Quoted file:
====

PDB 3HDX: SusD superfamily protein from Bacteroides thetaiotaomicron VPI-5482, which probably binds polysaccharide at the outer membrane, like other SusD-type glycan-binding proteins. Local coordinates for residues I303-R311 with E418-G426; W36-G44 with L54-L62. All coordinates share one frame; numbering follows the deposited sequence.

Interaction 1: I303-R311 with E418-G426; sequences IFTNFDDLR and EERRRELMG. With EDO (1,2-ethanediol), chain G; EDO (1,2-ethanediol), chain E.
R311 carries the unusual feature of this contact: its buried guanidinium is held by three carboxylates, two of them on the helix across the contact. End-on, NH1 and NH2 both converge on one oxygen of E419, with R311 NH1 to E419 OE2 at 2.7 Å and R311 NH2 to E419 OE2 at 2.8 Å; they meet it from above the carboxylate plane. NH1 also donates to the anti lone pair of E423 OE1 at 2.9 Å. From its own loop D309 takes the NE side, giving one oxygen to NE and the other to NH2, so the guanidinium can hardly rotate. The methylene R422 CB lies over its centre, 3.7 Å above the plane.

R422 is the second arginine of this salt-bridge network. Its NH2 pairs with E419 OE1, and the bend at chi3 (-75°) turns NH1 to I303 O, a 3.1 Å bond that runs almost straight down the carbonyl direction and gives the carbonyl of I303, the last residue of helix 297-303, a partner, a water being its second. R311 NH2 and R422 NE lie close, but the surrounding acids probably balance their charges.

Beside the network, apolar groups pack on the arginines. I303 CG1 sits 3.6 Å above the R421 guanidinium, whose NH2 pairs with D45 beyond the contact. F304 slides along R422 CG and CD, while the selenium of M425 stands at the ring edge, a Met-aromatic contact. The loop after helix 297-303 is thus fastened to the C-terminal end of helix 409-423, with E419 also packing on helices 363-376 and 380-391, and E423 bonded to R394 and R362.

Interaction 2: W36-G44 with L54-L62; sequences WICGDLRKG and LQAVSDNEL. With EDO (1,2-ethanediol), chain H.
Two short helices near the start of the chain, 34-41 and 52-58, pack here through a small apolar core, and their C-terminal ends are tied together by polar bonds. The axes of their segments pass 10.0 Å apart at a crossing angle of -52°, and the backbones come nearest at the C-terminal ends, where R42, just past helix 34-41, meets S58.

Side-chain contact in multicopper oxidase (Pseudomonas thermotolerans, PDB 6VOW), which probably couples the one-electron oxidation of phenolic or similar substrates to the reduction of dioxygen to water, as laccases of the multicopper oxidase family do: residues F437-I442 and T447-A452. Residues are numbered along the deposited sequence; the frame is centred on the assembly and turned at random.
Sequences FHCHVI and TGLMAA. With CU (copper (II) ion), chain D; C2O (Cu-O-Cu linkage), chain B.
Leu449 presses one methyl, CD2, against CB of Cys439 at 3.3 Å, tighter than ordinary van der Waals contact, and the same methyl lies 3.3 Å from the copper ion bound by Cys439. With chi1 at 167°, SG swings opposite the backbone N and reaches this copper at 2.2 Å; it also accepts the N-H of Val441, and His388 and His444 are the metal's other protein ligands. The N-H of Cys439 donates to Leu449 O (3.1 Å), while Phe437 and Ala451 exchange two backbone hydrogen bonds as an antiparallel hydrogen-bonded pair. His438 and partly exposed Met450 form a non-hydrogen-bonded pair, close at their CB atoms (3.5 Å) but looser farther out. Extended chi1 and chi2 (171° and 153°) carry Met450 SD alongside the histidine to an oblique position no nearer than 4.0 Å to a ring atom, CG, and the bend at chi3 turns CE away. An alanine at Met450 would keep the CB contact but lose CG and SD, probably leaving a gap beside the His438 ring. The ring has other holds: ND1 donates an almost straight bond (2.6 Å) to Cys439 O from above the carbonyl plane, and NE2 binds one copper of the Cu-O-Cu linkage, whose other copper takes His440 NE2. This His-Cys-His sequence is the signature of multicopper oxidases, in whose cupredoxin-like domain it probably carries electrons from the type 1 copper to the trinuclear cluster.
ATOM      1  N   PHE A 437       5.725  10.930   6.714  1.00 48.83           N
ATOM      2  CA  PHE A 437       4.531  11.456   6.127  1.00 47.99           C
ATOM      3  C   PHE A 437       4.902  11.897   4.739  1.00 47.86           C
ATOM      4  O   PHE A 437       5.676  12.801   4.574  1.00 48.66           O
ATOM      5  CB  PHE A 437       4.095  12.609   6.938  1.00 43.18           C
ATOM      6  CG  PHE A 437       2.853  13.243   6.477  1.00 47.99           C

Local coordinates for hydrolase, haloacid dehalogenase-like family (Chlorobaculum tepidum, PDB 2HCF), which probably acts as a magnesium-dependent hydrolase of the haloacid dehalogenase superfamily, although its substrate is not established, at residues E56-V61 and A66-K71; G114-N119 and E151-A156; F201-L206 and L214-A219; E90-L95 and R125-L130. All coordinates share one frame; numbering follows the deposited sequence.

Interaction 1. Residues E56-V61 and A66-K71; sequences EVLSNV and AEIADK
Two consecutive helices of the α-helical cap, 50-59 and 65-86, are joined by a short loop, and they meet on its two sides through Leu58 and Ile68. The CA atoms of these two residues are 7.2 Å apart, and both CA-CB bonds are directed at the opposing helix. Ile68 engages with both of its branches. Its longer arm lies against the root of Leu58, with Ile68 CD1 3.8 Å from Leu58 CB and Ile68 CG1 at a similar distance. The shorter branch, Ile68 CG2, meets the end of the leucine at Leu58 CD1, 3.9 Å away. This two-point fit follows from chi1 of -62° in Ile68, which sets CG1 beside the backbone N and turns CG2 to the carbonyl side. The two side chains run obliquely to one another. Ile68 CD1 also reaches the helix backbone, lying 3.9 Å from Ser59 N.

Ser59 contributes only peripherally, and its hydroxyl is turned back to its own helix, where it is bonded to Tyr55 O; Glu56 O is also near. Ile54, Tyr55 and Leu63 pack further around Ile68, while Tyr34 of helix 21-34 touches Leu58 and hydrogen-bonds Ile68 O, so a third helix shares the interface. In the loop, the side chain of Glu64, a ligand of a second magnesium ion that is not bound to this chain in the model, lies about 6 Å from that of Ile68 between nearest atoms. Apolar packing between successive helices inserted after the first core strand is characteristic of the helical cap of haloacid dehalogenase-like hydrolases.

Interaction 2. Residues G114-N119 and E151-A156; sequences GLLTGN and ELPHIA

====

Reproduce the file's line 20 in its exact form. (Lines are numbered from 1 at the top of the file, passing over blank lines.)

Ser59 contributes only peripherally, and its hydroxyl is turned back to its own helix, where it is bonded to Tyr55 O; Glu56 O is also near. Ile54, Tyr55 and Leu63 pack further around Ile68, while Tyr34 of helix 21-34 touches Leu58 and hydrogen-bonds Ile68 O, so a third helix shares the interface. In the loop, the side chain of Glu64, a ligand of a second magnesium ion that is not bound to this chain in the model, lies about 6 Å from that of Ile68 between nearest atoms. Apolar packing between successive helices inserted after the first core strand is characteristic of the helical cap of haloacid dehalogenase-like hydrolases.